Variable Source Area Hydrology
The majority of my dissertation research at the Soil and Water Laboratory at Cornell University centered on the advancement of hydrological process understanding controlling the flux of nutrients (e.g. phosphorus) from the landscape to surface water bodies. The goal of this research was to develop an improved mechanistic understanding of hydrologic flow pathways in these landscapes so that biogeochemical hotspots can be better identified using advanced water quality models. This research involved field experiments in a trenched hillslope near Harford NY, water isotope and geochemical tracer studies, application of environmental geophysical methods to characterize hydraulic and physical soils properties, and improvement of a water balance model through implementation of the VSA hydrology concept.
- The VSA interpretation of the SCS-CN method accurately predicts VSA extents in small watersheds or plots.
- If the water table is at a depth of 10 cm below the soil surface, direct runoff in the form of shallow subsurface flow is initiated.
- Not all storm flow is generated as overland flow due to intersection of the water table with the land surface.
- The amount of saturation-excess runoff generated during storm events is, to a great extent, controlled by the available soil water storage, which changes daily and seasonally with antecedent moisture conditions.
- The VSA-interpretation of the SCS-CN method works best if the catchment soil storage, S, is varied with antecedent moisture conditions. Methods such as deriving S from soil moisture data or base flow conditions are recommended.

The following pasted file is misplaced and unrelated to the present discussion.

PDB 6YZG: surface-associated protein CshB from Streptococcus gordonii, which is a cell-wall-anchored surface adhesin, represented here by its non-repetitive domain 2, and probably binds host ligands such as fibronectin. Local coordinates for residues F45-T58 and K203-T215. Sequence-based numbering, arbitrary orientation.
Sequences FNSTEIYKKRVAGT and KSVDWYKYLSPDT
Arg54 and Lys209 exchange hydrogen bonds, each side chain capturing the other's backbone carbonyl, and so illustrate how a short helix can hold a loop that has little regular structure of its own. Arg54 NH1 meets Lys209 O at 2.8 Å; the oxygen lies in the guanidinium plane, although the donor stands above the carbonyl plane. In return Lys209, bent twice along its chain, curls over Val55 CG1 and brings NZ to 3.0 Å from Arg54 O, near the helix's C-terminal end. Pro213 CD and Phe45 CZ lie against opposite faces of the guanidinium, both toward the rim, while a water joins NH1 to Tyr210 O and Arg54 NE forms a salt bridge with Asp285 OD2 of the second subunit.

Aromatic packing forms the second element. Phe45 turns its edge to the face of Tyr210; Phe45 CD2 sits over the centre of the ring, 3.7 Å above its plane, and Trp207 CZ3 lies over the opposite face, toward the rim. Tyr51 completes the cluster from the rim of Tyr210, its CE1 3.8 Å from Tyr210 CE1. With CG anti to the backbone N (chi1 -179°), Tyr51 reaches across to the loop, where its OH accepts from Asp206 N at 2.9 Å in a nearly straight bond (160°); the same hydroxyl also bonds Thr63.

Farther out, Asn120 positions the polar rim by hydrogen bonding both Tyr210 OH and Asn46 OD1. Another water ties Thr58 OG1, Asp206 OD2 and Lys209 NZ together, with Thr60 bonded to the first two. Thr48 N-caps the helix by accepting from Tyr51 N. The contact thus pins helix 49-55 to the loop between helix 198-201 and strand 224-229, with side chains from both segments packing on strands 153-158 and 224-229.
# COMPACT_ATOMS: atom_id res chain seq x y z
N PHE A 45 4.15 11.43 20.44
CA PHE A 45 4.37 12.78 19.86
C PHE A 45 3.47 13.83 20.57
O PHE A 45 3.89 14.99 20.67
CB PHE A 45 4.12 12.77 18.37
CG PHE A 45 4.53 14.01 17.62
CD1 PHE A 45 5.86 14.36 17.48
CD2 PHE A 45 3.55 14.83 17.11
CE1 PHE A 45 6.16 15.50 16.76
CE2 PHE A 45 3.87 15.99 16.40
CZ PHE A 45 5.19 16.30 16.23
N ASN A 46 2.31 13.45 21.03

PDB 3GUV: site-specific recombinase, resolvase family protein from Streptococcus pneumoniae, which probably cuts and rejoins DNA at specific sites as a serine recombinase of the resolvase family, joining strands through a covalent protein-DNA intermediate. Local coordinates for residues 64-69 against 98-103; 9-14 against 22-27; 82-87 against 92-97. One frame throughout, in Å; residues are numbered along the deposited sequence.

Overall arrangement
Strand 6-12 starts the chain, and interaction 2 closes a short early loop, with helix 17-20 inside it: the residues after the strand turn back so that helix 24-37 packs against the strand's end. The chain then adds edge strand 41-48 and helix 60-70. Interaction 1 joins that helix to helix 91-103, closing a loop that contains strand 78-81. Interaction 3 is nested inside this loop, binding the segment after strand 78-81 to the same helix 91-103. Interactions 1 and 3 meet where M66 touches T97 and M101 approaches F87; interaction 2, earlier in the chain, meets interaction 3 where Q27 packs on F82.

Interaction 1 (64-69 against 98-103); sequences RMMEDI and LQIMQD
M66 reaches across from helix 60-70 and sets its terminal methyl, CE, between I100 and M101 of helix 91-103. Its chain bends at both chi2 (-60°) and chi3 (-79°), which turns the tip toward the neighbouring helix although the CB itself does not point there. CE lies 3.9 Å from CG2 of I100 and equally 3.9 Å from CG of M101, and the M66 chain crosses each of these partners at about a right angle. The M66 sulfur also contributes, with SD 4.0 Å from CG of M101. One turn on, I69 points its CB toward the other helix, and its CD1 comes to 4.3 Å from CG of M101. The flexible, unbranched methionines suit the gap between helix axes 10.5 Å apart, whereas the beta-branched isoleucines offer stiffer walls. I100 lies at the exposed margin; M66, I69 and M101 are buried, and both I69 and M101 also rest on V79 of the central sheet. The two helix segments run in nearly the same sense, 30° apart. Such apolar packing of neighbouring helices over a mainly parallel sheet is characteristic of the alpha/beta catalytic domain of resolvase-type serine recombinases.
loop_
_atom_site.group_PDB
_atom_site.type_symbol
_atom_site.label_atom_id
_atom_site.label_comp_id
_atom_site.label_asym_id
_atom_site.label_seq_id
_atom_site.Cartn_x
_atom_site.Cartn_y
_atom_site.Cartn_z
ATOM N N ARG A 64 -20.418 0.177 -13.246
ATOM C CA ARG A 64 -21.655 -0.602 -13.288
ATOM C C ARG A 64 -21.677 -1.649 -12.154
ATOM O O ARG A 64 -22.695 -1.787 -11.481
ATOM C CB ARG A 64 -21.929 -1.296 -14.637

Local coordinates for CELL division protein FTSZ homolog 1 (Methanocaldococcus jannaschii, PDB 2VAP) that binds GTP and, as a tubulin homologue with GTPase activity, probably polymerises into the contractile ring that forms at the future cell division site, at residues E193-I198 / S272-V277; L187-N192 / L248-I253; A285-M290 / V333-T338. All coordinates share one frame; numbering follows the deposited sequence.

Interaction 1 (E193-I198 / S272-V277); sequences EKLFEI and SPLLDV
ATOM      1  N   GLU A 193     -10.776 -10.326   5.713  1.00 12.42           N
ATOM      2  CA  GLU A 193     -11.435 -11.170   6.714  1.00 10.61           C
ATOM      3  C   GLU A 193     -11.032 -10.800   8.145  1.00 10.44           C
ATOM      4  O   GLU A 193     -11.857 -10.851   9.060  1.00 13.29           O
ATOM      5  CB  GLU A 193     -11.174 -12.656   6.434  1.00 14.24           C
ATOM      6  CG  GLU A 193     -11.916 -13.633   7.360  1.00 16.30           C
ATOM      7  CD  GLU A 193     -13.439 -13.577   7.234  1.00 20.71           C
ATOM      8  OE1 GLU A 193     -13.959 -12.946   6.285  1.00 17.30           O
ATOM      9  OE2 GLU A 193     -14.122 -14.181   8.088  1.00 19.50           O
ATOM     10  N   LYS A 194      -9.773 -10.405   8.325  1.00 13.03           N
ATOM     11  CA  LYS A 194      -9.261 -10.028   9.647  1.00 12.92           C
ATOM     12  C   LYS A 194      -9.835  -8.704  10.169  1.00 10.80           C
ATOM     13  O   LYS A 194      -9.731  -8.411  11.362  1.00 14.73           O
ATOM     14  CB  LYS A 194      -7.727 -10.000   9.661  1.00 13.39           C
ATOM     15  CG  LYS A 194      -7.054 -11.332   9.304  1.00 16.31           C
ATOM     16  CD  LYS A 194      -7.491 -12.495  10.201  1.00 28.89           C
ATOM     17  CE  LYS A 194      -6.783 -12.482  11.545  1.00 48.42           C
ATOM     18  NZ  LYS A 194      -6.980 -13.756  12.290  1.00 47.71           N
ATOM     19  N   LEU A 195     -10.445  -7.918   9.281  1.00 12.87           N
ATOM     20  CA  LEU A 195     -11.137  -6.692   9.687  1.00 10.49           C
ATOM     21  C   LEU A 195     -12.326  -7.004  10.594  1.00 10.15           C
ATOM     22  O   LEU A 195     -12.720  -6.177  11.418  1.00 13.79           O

- Antecedent moisture conditions control the mobilization of event and pre-event water and predominant flow direction (vertical percolation vs. lateral subsurface flow) during storm events.
- These hydrologic dynamics have implications for choices of measures to abate nutrient and pollutant loading to streams, for instance indicating possible greater abatement efficiency of variable-width than fixed-width stream buffers.
Figure above: Linear regressions between predicted saturated areas using the VSA interpretation of the SCS-CN method and observed average saturated area extents, derived for different water table depths below the soil surface. Best agreement is achieved if the regression line approaches closely the 1∶1 line. RMSE is the root-mean-square error and E shows the Nash-Sutcliffe coefficient (Nash and Sutcliffe 1970).
(a) Relationship between antecedent-moisture-condition-dependend site-specific storage parameter, S, and average depth to water table in hillslope prior to each storm event; (b) relationship between S and base flow observed within 24-h period prior to each storm event. S refers to the potential maximum storage for water available in a watershed as defined in the VSA interpretation of the Soil Conservation Service Curve Number equation.
- Dahlke HE, Easton, Z.M., Lyon, S.W., Destouni, G., Walter, T., and Steenhuis,T.S. 2012. Dissecting the variable source area concept – Subsurface flow pathways and water mixing processes in a hillslope. Journal of Hydrology, 420421: 125-141.
- Dahlke HE, Easton, Z.M., Walter, T.M., and T.S. Steenhuis. 2012. Field test of the variable source area interpretation of the Curve Number rainfall-runoff equation. Journal of Irrigation and Drainage Engineering 138(3): 235-244, DOI: 10.1061/ASCE)IR.1943-4774.0000380.
- Dahlke, H.E., Easton, Z.M., Fuka, D.R., Lyon, S.W. and, T. S. Steenhuis. 2009. Modeling Variable Source Area Dynamics in a CEAP Watershed. Ecohydrology 2, 337-349.